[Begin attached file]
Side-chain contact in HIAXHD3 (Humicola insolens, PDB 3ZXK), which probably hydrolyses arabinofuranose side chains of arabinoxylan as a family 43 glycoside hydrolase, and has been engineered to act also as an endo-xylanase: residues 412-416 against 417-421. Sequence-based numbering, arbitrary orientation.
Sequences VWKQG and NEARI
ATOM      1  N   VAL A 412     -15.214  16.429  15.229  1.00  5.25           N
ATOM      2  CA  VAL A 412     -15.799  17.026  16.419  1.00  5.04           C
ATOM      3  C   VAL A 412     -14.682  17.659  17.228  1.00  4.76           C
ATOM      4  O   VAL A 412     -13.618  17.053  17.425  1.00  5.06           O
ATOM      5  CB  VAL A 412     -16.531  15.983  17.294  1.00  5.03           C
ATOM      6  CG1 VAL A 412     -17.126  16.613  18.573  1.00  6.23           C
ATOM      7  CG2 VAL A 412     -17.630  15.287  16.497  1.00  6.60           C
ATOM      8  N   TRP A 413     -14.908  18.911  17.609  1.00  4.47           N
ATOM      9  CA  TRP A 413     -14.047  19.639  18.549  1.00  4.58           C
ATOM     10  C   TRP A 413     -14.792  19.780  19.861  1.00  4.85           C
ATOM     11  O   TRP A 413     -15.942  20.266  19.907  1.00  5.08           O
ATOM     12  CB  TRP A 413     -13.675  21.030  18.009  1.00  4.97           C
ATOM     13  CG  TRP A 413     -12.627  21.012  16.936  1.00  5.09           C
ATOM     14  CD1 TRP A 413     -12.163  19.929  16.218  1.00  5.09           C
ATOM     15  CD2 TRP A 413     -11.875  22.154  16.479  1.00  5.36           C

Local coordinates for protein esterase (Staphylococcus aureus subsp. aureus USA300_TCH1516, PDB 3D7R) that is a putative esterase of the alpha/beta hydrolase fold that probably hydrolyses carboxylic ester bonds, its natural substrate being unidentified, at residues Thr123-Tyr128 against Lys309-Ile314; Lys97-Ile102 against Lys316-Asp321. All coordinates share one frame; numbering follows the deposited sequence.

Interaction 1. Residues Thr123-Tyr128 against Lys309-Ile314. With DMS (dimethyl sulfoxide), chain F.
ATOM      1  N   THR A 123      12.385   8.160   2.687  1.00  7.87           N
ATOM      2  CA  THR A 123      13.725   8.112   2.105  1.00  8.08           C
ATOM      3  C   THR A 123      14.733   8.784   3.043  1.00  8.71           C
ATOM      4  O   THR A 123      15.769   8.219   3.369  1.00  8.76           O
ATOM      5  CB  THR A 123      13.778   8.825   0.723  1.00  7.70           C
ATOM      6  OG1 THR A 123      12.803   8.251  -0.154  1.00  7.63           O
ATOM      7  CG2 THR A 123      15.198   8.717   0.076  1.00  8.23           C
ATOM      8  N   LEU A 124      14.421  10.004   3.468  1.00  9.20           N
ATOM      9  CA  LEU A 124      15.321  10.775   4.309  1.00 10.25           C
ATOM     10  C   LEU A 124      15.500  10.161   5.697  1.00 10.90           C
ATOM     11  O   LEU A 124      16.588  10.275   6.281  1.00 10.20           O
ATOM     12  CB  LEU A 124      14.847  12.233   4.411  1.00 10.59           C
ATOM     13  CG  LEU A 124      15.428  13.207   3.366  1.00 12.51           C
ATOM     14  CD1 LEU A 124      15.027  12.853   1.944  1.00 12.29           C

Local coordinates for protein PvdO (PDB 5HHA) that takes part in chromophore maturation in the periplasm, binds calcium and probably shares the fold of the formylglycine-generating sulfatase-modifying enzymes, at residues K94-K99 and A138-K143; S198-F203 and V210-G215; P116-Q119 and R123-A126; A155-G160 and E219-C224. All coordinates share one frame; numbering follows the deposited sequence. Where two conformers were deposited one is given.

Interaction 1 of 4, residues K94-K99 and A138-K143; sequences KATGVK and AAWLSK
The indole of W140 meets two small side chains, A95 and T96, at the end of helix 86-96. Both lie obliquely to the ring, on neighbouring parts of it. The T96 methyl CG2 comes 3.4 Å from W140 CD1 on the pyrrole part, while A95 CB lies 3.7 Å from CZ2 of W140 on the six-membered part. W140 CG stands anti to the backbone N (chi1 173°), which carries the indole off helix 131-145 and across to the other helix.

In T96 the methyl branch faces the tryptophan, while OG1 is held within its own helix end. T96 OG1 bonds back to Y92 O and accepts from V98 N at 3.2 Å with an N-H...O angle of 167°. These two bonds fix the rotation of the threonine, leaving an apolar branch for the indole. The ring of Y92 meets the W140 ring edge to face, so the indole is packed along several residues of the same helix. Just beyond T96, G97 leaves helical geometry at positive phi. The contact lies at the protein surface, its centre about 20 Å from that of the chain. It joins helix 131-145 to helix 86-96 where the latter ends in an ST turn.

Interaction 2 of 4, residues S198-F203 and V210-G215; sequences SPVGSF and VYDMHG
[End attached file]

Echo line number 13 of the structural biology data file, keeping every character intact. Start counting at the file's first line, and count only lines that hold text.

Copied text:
ATOM     11  O   TRP A 413     -15.942  20.266  19.907  1.00  5.08           O